Four approaches to anticipatory climate governance: Different conceptions of the future and implications for the present

Muiderman, K.B.; Gupta, A.; Vervoort, J.M.; Biermann, F.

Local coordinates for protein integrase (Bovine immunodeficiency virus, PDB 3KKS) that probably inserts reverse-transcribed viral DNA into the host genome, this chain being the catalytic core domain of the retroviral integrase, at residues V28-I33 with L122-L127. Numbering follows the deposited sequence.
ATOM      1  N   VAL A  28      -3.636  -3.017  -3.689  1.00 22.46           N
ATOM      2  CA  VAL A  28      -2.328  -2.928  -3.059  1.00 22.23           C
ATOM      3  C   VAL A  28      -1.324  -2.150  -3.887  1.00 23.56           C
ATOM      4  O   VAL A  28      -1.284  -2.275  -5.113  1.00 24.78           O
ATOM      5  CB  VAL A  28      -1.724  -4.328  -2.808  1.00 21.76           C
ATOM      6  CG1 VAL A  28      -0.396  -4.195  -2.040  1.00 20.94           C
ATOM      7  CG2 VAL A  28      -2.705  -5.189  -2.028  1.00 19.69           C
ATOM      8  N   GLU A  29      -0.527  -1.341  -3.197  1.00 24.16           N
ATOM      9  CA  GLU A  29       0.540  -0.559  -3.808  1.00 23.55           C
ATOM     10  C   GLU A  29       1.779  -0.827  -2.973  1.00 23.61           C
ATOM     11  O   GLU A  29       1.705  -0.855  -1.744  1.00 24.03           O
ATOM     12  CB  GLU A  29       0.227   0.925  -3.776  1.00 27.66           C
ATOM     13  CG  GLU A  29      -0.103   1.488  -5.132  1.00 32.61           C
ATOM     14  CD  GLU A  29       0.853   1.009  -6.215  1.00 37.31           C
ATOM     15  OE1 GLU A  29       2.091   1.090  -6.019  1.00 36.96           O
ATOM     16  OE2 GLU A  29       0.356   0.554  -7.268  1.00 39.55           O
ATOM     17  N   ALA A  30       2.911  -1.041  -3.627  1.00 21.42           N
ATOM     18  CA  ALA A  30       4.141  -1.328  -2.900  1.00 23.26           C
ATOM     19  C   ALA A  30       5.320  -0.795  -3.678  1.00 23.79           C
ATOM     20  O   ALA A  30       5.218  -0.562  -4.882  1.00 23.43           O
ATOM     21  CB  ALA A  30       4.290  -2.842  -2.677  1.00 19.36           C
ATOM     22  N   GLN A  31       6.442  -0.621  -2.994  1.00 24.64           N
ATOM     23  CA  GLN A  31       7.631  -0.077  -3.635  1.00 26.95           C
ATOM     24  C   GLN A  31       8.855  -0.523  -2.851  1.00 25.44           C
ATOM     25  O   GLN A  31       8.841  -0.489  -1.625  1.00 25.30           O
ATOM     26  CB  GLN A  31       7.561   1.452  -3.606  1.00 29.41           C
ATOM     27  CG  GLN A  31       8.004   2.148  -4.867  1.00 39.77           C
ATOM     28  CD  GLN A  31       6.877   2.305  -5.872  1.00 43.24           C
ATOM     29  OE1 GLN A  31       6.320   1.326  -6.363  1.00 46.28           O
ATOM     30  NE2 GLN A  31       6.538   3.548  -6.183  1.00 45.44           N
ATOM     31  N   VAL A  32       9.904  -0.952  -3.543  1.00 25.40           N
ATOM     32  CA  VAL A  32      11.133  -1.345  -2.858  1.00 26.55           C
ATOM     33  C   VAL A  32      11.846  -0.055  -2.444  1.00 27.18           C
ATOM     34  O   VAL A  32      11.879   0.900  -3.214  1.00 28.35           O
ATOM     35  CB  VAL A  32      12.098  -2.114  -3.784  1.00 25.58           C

In times of accelerating earth system transformations and their potentially disruptive societal consequences, imagining and governing the future is now a core challenge for sustainability research and practice. Much social science and sustainability science scholarship increasingly engages with the future. There is, however, a lack of scrutiny of how the future is envisioned in these literatures, and with what implications for governance in the present. This article analyses these two aspects, building on the concept of “anticipatory governance.” We understand anticipatory governance to broadly mean governing in the present to adapt to or shape uncertain futures. We review perspectives within public policy, futures studies, social–ecological systems, environmental policy and governance, transition studies, science and technology studies, and responsible research and innovation literatures. All these literatures engage explicitly or implicitly with the notion of anticipatory governance, yet from distinct ontological and epistemological starting points. Through our review, we identify four approaches to anticipatory governance that differ with regard to (a) their conceptions of and engagement with the future; (b) their implications for actions to be taken in the present; and (c) the ultimate end to be realized through anticipatory governance. We then map onto these four approaches a diverse set of methods and tools of anticipation that each engages with. In concluding, we discuss how these four approaches provide a useful analytical lens through which to assess ongoing practices of anticipatory governance in the climate and sustainability realm.